Monday, September 13, 2010

A wonderful weekend in Chiang Mai

Chiang Mai is the second largest city in Thailand, after Bangkok. After rediscovering Chiang Mai in my previous visits to Thailand ... Many tourists have already discovered Chiang Mai, and many of them come back several times as there is always more to see and do in Thailand's " Rose of the North ".  I prefer to always stay longer in Chiang Mai rather than Bangkok. Things are cheaper there, the people are friendlier, the pace of life is less hectic than Bangkok and there are a lot of photo opportunities in Chiang Mai.... and lastly.... the traffic situation in Chiang Mai is a hundred times better than Bangkok.

Chiang Mai is a very walkable city for those willing and able. But there are many transportation options as well. Public transportations include tuk tuks and taxis. Tuk tuks are very noisy, and the passengers are breathing exhaust fumes from the tuk tuk itself and the traffic the whole time... These tuk tuks are fun for short trips around Chiang Mai. Their taxis are also cute. They look like little trucks and the passenger sits at the back. The tuk tuk and taxis do not have meters, therefore you should agree on the amount to be paid beforehand. A typical tuk tuk ride is about 60 Baht for in town transportation, and the taxis charge around 120 Baht.

Among the many attractions in Chiang Mai, one can't ignore the decorative temples that adorn the city. There are 350 temples in Chiang Mai, some of them are as old as the city. I enjoy visiting many  temples every time I am in Chiang Mai. Even though there are many similarities, each one of them is unique in many ways.

Since this was our last day in Chiang Mai.... I decided to do another set of temples with Oskie.


This temple was built in 1371 by the king of Lanna. Suan Dok means " Garden of Flowers ". The temple of Wat Suan Dok was built on the site of what had been a Royal botanical garden. Today, Wat Suan Dok houses a Buddhist University, the MAHA CHULALONGKORN. On certain days of the week it is possible to talk with some of the Buddhist monks who enjoy the chance to practice their english.

All the white tombs at Wat Suan Dok contain the remains of several generations of the Chiang Mai Royal Family which had been collected from all over Thailand and interred there in 1909.

The largest Chedi contains a Buddha relic. As in most temple compounds you will find several Bodhi trees which is a symbol of enlightenment.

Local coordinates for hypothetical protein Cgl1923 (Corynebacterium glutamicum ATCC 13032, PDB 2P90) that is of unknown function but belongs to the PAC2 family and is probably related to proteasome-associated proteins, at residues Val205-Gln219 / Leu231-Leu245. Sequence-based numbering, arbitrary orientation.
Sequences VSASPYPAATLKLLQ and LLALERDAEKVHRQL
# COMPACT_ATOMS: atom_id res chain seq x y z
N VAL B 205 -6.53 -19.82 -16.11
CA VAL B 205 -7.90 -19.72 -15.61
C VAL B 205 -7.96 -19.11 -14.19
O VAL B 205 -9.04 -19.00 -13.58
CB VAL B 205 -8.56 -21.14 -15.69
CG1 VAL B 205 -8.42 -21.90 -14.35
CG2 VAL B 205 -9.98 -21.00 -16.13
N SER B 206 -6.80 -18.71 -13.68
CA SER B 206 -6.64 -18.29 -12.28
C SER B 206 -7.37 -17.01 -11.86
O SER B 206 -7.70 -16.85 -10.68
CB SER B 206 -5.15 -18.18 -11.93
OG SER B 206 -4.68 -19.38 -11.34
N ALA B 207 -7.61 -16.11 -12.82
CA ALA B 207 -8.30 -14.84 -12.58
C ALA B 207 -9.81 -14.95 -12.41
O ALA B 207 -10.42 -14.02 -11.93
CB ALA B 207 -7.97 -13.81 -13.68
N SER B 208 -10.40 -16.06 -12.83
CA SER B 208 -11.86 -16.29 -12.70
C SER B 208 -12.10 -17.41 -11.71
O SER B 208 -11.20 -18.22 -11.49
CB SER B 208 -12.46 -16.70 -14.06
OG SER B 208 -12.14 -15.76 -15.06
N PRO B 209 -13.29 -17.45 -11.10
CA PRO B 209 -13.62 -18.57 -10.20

While you are here, don't forget to look up and enjoy the sunset. Wat Suan Dok reputedly is one of the best places to see the sun setting over the Doi Suthep Mountain.


This temple was built on the mountain top about 10 kilometers from the city. It is surrounded by trees just like Wat Doi Suthep. Doi Kham means " Golden Mountain " --- and it has been a place of worship for more than 1300 years.


Wat Chedi Liam stands in the ruined ancient city of Waing Kum Kam which served as King Mengral's Capital City. The original name of Wat Chedi Liam was Wat Ku Kam. It is about 30 kilometers from Chiang Mai.

This temple was built in 1286... the main feature of the temple is a " haripunchal " style of Chedi with 5 tiers. Haripunchai was a kingdom in northern Thailand around the 11th century. The Buddha images are placed in niches of each tier.

The best way to see Wat Chedi Liam and all the main ruins of the ancient city is by riding a horse drawn carriage available for hire at the temple. This trip takes about an hour and costs about 300 Baht per person.

I probably will be back in Chiang Mai again before the year ends.... I have discovered another exciting adventure to do while you are in Chiang Mai.... Meanwhile..... These are the wonderful memories I had of a Thai destination that could just be my NEW BANGKOK!!

I have fallen in love with this city... and definitely return to Chiang Mai.


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